• You have a stable job or marketable skills
  • You’re single and/or don’t have children
  • You’re not a caregiver

You might consider an emergency fund for a longer length of time if any of the following are true:

  • Your income is volatile
  • You have dependants
  • You have a serious medical condition

Some experts recommend considering even a longer length of time for your emergency fund to cover. With the COVID-19 pandemic, we learned that financial distress and economic downturn can last as long as an entire year.

Is it possible for my emergency fund to be too big?

The simple answer is yes, but it depends on individual scenarios. While most experts recommend having enough money in your fund to cover 3-6 months of monthly expenses, some may feel more comfortable having up to a year’s worth saved.

When your emergency fund is big enough to compromise your cash flow for daily expenses, it’s definitely too big. Like any investment, you don’t want to go into debt just to set money aside. Additionally, if you’re emergency fund contributions are too big, you might miss out on the opportunity to make other quality investments, such as RRSPs or mutual funds.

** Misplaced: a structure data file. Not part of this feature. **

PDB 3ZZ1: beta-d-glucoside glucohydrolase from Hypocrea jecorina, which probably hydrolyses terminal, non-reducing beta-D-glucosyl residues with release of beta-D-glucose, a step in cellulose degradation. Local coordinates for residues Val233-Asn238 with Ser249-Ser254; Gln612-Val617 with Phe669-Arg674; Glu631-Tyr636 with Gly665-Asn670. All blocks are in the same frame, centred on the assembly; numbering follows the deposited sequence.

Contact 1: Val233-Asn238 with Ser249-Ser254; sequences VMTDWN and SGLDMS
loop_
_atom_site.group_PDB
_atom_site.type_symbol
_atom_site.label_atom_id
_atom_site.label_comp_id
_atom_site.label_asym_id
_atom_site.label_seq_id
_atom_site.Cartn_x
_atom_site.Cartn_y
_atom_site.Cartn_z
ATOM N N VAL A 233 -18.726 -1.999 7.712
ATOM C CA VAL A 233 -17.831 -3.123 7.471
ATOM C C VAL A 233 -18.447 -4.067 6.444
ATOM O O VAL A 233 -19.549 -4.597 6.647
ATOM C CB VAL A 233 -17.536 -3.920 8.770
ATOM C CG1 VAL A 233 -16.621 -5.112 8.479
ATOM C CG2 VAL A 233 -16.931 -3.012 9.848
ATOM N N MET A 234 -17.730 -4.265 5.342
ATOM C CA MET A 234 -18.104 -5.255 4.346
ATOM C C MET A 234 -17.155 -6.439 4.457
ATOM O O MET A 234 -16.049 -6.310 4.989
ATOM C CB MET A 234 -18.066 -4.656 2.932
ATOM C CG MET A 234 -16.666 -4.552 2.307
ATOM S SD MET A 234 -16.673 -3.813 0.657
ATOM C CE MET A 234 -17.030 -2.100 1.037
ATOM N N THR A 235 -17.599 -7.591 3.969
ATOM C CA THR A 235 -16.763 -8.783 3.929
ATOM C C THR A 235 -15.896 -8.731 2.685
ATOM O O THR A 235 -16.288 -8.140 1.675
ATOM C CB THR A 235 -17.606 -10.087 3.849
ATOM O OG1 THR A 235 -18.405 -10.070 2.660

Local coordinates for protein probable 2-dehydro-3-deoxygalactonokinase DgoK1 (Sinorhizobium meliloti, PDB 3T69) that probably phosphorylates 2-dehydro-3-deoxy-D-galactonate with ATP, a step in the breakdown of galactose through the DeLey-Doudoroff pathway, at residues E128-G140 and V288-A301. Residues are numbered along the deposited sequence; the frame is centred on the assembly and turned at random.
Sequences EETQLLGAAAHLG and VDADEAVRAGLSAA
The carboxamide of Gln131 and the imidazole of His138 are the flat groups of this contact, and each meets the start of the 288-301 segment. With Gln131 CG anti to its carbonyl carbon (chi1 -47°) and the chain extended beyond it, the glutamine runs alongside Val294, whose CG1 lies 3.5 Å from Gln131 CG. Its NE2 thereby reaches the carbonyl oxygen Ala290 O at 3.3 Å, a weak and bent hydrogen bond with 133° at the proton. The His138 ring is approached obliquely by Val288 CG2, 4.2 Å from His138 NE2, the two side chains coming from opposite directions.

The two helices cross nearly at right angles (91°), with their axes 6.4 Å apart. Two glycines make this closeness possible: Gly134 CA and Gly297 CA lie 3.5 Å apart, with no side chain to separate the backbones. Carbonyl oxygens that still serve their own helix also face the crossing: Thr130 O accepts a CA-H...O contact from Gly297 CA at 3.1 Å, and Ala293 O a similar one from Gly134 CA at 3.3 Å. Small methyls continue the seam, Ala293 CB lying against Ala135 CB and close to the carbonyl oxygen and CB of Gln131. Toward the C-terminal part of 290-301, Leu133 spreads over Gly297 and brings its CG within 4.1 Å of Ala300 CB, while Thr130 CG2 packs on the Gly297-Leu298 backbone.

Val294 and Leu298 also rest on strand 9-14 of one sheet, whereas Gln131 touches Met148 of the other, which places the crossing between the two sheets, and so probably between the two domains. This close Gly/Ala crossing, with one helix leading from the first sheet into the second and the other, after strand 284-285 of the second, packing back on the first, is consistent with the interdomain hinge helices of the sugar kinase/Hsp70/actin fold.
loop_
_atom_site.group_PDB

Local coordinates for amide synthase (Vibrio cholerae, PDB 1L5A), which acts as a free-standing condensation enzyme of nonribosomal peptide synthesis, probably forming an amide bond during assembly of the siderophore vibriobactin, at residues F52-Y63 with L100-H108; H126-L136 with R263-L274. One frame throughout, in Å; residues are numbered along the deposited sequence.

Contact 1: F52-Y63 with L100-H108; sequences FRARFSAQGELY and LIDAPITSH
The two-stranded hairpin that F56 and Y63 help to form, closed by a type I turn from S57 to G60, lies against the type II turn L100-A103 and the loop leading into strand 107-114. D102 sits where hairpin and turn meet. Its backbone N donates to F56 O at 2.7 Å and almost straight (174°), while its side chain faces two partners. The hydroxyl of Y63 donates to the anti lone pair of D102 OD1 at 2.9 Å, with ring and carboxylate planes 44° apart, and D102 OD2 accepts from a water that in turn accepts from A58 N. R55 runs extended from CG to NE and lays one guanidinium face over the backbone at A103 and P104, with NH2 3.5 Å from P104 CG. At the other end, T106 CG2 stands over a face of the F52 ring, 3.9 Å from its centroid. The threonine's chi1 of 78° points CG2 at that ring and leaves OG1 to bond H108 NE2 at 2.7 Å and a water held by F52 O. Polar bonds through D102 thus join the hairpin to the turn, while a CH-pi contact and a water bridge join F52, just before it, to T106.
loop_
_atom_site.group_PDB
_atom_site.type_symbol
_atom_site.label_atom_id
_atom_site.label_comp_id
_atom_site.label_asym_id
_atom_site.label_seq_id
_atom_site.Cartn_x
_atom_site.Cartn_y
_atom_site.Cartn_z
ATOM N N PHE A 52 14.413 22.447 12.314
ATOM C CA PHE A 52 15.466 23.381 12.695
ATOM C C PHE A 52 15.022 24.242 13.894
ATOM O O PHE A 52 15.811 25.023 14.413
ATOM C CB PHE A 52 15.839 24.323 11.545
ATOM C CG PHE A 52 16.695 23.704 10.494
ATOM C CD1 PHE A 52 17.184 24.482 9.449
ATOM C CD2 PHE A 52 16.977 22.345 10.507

Make sure your emergency fund is large enough to cover a few months of living costs, but not large enough to jeopardize your daily needs.

Where should I put my emergency fund?

Your emergency fund should be easily and quickly accessible in the event of an emergency. Experts recommend a high-interest savings account or a money market account, so you can accumulate interest and take out your money whenever you’d like. You can open up a high-interest savings account at most financial institutions.

While some people might rely on a hidden sum of cash in the house as their emergency fund, some sort of bank account is more secure and offers more opportunity for a return in interest.